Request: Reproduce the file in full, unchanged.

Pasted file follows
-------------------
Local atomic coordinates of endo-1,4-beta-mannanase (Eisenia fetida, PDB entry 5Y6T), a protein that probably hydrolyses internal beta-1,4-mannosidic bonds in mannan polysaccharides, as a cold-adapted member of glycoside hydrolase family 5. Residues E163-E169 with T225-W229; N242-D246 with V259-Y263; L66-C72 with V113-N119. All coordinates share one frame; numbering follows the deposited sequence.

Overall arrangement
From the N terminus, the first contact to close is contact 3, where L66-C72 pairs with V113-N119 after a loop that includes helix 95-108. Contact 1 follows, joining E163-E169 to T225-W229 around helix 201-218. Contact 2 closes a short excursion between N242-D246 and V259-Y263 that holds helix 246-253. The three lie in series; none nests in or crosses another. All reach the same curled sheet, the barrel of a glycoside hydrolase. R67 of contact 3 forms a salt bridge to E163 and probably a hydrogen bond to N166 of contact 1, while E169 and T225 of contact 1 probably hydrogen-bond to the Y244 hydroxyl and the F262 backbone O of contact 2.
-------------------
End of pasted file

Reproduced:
Local atomic coordinates of endo-1,4-beta-mannanase (Eisenia fetida, PDB entry 5Y6T), a protein that probably hydrolyses internal beta-1,4-mannosidic bonds in mannan polysaccharides, as a cold-adapted member of glycoside hydrolase family 5. Residues E163-E169 with T225-W229; N242-D246 with V259-Y263; L66-C72 with V113-N119. All coordinates share one frame; numbering follows the deposited sequence.

Overall arrangement
From the N terminus, the first contact to close is contact 3, where L66-C72 pairs with V113-N119 after a loop that includes helix 95-108. Contact 1 follows, joining E163-E169 to T225-W229 around helix 201-218. Contact 2 closes a short excursion between N242-D246 and V259-Y263 that holds helix 246-253. The three lie in series; none nests in or crosses another. All reach the same curled sheet, the barrel of a glycoside hydrolase. R67 of contact 3 forms a salt bridge to E163 and probably a hydrogen bond to N166 of contact 1, while E169 and T225 of contact 1 probably hydrogen-bond to the Y244 hydroxyl and the F262 backbone O of contact 2.